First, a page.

"No wrongs have ever been righted by riots and civil disorders." -- Robert F. Kennedy
Let's be clear about one thing: no one--not the armed, violent, militant protesters nor the police--gave peace a chance during the August 12 demonstrations in Charlottesville, Va.
What should have been an exercise in free speech quickly became a brawl.
It's not about who threw the first punch or the first smoke bomb.
It's not about which faction outshouted the other, or which side perpetrated more violence, or even which group can claim to be the greater victim.
One young woman is dead because of the hate, violence, intolerance, racism and partisanship that is tearing this country apart, and it has to stop.
Lawful, peaceful, nonviolent First Amendment activity did not kill Heather Heyer.
She was killed by a 20-year-old Neo-Nazi who drove his car into a crowd of pedestrians in Charlottesville, Va.
Words, no matter how distasteful or disagreeable, did not turn what should have been an exercise in free speech into a brawl.
That was accomplished by militant protesters on both sides of the debate who arrived at what should have been a nonviolent protest armed with sticks and guns, bleach bottles, balloons filled with feces and urine and improvised flamethrowers, and by the law enforcement agencies who stood by and allowed it.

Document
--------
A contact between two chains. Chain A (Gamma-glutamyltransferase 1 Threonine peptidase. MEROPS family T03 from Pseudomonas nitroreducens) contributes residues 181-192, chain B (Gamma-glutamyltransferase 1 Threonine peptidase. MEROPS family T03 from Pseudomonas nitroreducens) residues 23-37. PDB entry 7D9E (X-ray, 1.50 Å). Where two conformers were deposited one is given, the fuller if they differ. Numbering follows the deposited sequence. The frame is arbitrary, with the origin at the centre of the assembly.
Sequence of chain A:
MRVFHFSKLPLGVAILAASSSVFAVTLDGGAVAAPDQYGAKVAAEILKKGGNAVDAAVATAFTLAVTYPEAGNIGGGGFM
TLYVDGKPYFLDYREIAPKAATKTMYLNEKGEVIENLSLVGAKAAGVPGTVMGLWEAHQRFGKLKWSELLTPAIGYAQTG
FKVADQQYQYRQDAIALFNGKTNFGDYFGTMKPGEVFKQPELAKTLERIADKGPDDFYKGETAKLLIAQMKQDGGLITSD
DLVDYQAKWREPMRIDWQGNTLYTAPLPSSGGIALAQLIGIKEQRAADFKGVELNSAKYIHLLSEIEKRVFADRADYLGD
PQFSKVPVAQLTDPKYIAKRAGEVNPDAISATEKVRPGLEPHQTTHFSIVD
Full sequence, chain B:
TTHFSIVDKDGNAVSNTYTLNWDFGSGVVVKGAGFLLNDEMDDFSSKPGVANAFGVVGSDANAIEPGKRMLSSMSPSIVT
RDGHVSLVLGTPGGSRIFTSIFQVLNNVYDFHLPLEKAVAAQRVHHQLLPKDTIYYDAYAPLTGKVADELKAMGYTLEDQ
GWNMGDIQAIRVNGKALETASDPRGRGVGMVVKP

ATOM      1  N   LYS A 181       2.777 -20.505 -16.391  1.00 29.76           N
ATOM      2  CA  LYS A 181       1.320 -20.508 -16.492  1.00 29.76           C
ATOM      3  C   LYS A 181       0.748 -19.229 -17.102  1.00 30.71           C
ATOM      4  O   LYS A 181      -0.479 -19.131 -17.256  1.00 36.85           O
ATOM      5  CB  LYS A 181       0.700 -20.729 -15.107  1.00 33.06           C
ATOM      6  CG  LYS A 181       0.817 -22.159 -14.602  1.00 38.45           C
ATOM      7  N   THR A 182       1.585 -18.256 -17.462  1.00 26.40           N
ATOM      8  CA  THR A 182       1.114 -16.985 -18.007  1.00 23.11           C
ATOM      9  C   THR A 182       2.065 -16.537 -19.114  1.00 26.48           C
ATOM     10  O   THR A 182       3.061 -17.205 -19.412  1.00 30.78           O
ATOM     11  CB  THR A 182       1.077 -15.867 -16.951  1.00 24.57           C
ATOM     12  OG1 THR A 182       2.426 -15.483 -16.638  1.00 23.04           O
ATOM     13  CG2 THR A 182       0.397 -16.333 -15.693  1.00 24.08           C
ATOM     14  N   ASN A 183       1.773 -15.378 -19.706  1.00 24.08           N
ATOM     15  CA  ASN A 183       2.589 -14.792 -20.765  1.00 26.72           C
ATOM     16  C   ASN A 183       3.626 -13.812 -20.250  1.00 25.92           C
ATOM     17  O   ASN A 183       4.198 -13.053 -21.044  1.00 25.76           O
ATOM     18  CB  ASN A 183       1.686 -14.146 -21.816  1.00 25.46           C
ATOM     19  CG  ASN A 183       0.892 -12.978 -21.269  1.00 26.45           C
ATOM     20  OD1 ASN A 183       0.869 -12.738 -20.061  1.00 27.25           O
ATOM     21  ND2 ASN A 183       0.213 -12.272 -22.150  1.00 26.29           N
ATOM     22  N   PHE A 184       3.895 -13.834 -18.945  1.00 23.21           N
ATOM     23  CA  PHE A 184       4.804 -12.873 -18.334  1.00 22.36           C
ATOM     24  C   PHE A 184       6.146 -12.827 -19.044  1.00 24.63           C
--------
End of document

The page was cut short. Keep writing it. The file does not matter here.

As the New York Times reported, "Protesters began to mace one another, throwing water bottles and urine-filled balloons-- some of which hit reporters -- and beating each other with flagpoles, clubs and makeshift weapons. Before long, the downtown area was a melee. People were ducking and covering with a constant stream of projectiles whizzing by our faces, and the air was filled with the sounds of fists and sticks against flesh."
The madness is spreading.
People I know--good, decent people who value equality, reject racism, and believe strongly in tolerance--in their grief and dismay and disgust, threatened violence, acted like a mob, and adopted similarly violent, intolerant, disorderly tactics as those they claim to oppose.
Those who defend free speech were castigated by those who believe that only certain views should be allowed to be heard.
Those who cling to nonviolence were outnumbered by angry mobs intent on inciting violence.